Friday, December 3, 2010

Practice. Practice. Practice.

Casey Cainan at practice.
I've been teaching a brief course that supplements my regular anatomy and physiology course.  I use this supplement to help my students learn tips, tricks, and shortcuts to learning the concepts of what is typically a very rigorous foundation course.  And our mantra in the course is . . . yes, you guessed it . . . practice, practice, practice.  I only just realized where I picked this up!  It had been ingrained into my psyche as a young apprentice wild animal trainer.

One of my early mentors in wild animal training is an earnest student of the art of presenting animal acts in the circus.  During his frequent monologues about what makes the most successful big cat trainers so successful he kept coming back to one central theme: practice, practice, practice.

When I'd bring up how fantastic this or that trainer's act was, he'd nearly always respond with, "yep, you can tell he (or she) practices a lot."  Conversely, when I'd have a comment about an act being sloppy or boring or "falling apart" during a show, the response invariably included, "well that guy (or gal) never practices."

I guess this strikes the casual observer as a truism: practice makes perfect.  Duh-uh . . . doesn't everybody already know that?!  But in real life . . . apparently not.  Or maybe everybody knows it but not everybody lives it.  There were (and are) a lot of wild animals trainers who really don't practice . . . or at least not very much.   And their acts were pretty unremarkable (unless they were remarkably awful).

The truly great big cat trainers are those who practice frequently. And, of course, their acts are polished and exciting and, well, often breathtaking.

It strikes me that so many teachers, and so many learners, have forgotten the central role of practice.  Perhaps as educators, we are turned off by the "old fashioned" notion of drills and rote learning. And perhaps as learners, we are turned off by the idea of practice, especially repeated practice, as boring, boring, boring. 

I can certainly empathize with those feelings. As a teacher, I want my lessons to be active and engaging . . . not boring and unimaginative. I want the learning done in my courses to become part of my students' long-term memory and integral to their ongoing ability to apply what they know and to solve problems creatively. And, alas, haven't we been told time and again that practice, practice, practice is passé?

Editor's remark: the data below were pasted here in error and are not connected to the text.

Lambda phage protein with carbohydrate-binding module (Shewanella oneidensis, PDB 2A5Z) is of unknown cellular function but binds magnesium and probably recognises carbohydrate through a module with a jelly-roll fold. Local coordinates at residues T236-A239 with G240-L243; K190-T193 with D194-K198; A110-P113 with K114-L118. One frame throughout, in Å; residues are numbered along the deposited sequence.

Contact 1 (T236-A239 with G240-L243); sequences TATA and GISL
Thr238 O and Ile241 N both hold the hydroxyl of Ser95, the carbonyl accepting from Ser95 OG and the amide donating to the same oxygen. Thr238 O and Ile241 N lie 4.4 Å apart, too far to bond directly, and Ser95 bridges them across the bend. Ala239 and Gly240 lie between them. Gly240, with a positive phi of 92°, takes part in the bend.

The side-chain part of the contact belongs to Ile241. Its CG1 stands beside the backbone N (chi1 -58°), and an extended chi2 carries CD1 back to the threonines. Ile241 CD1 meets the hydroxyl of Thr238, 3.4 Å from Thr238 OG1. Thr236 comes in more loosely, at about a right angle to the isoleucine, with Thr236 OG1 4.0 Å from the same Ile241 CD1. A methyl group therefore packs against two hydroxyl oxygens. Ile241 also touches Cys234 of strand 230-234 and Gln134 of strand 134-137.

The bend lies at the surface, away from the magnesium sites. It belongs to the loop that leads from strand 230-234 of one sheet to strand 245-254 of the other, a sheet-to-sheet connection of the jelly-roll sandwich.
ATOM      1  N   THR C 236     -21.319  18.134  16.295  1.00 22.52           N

However, my experience tells me that I can do both.

My successful outcomes for learning in my courses tells me that I can facilitate repeated practice while at the same time having my students engage in active learning. I think we need to be like the more successful lion tamers who know how to facilitate practice successfully. Rather than making rote learning the beginning and end of our teaching strategy, which I contend is truly old-fashioned, we can use active learning methods to promote repeated engagement with the concepts of the course.

For example, I no longer give frequent in-class tests and quizzes.I instead have my students engage in in-depth online tests. Because I use huge test banks with randomized question sets, they can attempt each test multiple times without getting the same set of questions. Because they want a good grade, and perhaps even because they really do want to learn the concepts, most of my students take all the attempts that they're allowed.

Although these tests do contain some strictly factual questions, most of the items require higher-order thinking skills. And many items require some additional research beyond what is immediately apparent in their class notes and in the textbook. These items ask students to apply concepts, to evaluate situations, and to dig deeply into the significance of each subtopic. They are tested on both details and "the big picture." By time they are ready to take my in class exams, they have had an extraordinary amount of practice in grappling with both the straightforward and the not-so-straightforward concepts and applications of the topics covered.

This is not rote learning. But it does involve a lot of practice, practice, practice.

And what is really great about this approach is that, although the students fully realize that they are spending a lot of time and are working very hard, they do not have the feeling of drudgery. They are fully engaged trying to solve problems, reveal the mysteries of a case study, and answer tricky questions.

This is just one of many examples of how repeated practice can be active and engaging. I'd love to hear your comments on ways you found to facilitate repeated practice without it being a dreaded, boring activity.